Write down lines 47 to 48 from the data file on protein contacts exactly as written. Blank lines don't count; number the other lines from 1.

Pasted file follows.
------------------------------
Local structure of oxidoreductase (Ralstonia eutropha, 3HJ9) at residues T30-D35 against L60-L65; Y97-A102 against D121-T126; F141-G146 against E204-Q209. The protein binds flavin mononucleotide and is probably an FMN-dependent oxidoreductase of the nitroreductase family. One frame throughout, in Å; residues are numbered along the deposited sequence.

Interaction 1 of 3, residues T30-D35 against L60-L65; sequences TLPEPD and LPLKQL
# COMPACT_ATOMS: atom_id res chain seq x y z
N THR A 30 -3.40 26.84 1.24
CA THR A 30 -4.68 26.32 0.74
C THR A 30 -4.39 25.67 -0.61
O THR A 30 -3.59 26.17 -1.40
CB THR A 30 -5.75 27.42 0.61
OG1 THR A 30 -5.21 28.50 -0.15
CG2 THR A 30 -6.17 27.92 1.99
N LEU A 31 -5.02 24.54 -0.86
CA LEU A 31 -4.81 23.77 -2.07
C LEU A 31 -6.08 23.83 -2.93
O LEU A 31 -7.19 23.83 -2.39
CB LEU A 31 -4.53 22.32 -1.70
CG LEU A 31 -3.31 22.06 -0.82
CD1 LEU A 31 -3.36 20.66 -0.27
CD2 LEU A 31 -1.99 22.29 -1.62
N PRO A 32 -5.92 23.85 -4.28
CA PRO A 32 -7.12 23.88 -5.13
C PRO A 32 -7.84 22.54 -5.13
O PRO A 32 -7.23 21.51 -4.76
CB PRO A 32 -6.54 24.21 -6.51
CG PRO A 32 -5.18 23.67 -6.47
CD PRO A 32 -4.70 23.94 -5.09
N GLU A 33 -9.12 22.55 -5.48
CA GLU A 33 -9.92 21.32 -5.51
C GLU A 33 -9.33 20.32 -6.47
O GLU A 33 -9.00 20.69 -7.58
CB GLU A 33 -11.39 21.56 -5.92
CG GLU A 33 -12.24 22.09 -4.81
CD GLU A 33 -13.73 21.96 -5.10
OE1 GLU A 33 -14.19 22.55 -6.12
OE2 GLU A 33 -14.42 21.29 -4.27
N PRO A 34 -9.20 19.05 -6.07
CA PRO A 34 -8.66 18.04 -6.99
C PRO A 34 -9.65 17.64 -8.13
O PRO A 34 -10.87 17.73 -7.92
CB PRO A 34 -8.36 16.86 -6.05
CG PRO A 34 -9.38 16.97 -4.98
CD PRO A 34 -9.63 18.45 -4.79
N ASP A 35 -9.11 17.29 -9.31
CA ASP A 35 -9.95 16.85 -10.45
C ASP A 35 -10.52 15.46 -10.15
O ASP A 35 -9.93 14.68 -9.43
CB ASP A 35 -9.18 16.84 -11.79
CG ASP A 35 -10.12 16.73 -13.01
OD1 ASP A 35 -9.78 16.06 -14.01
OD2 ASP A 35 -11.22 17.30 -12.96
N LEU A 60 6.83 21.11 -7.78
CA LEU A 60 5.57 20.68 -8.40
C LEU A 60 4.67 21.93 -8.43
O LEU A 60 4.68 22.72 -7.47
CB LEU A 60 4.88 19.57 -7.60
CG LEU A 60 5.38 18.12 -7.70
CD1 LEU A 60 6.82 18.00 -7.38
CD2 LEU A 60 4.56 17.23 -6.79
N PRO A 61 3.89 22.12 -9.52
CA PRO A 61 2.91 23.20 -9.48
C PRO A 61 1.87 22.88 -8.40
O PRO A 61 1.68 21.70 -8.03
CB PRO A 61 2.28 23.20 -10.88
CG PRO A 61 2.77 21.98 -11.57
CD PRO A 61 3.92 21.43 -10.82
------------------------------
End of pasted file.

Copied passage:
CG ASP A 35 -10.12 16.73 -13.01
OD1 ASP A 35 -9.78 16.06 -14.01